[NTLK] flash longevity question

Victor Rehorst victor at chuma.org
Tue Sep 13 20:38:56 PDT 2022

Modern flash memory chips use multi-level NAND gates packed hundreds (if 
not thousands?) of times denser than the single-level cell, NOR-based 
chips used for any Newton, or compatible linear flash cards. They're 
different beasts designed to perform different jobs.  So I don't think 
that the durability (ability to retain data when unpowered) of 
high-density NAND flash can be compared to NOR flash from many 
generations ago.

(6) is a good summary of the differences between NAND and NOR in terms 
of reliability.  Particularly interesting tidbit from that article is 
the note that reading from modern NAND devices can eventually disturb 
adjacent cells and cause data loss; NOR does not have this problem.

And then I did a research deep-dive ...

NOR flash uses the same technologies as EEPROMs, except the latter can 
be erased and reprogrammed at the byte level, whereas NOR flash can only 
be erased at the device (chip) or block level. The durability of EEPROM 
and NOR flash should therefore be comparable, as long as the same 
silicon processes are used.

This PDF from Intel(1) in September 1994 talks about the differences 
between Intel Series 1, Series 2, and Series 2+ flash cards.  All of 
these use chips with "ETOX" or EEPROM Tunnel Oxide technology.

I found this paper(2) from Proceedings of IEEE in 1993 that examined the 
reliability of different flash memory technologies, specifically ETOX 
type as well as NAND type.  The paper cites another (3) which mentions 
that ETOX-type flash was tested at 250°C for 168 hours and 10,000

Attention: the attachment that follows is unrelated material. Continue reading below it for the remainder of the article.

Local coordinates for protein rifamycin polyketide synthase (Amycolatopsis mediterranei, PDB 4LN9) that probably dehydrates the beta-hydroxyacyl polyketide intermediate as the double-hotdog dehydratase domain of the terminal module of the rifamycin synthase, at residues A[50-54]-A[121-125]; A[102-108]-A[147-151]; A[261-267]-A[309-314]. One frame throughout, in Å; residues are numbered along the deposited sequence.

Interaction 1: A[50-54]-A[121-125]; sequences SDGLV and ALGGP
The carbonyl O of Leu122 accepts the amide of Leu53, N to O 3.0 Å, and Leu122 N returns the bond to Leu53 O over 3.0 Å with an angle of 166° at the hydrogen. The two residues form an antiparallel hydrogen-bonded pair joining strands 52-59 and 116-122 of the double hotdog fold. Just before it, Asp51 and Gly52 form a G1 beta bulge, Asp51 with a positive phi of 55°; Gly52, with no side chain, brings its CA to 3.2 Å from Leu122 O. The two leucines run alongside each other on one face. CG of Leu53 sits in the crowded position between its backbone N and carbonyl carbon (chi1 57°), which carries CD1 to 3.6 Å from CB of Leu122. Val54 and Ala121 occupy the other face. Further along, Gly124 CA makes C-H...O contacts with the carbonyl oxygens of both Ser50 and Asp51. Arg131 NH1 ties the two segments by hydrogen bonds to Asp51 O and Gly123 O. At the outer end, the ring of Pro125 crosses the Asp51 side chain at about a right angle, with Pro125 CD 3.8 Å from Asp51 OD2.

erase/program cycles, and the stored voltage was still well within 
readable parameters.

This "bake" test sounds like a less formal version of the standardized 
reliability tests now performed on some flash chips. As far as I can 
tell, no such standard existed in the 1990s, unfortunately, but with 
today's standardized tests and some mathematical models, we can 
extrapolate some expected durability performance.

For example, some test reports from STMicro state some data retention 
safe values:

* more than 200 years at 55°C or less for high density EEPROMs (4)
* more than 40 years at 55°C or less for EEPROMs embedded within NFC 
chips (5)

All this to say that temperature is probably the most important factor 
when it comes to storage durability of flash.  Also, I'm not worried 
about the data on any of my Newtons; I'm pretty confident I'll boot one 
up in another ten years and everything will still be there.



2) https://www.slac.stanford.edu/exp/npa/misc/00220908.pdf

3) https://ieeexplore.ieee.org/document/572591




On 2022-09-12 22:15, Dan wrote:
> Hi all,
> I always thought that while flash had a limited number of write cycles, the actual data storage was pretty reliable.  But recently I have run across several papers that say long term storage isn't a good idea and will eventually fade away (giving a general time frame of 10 years).    Never heard of that before, and we have often talked here how a "newton never forgets" after being in a drawer for over a decade and everything is still intact as the day we put it there.
> Is this situation with flash something that has recently been found out?  Or is it the newer flash chips have such extreme density that they deteriorate in 10 years?  Such as MLC or even TLC vs SLC.
> So far all my cards still have all their data and are functioning fine.
> -Dan
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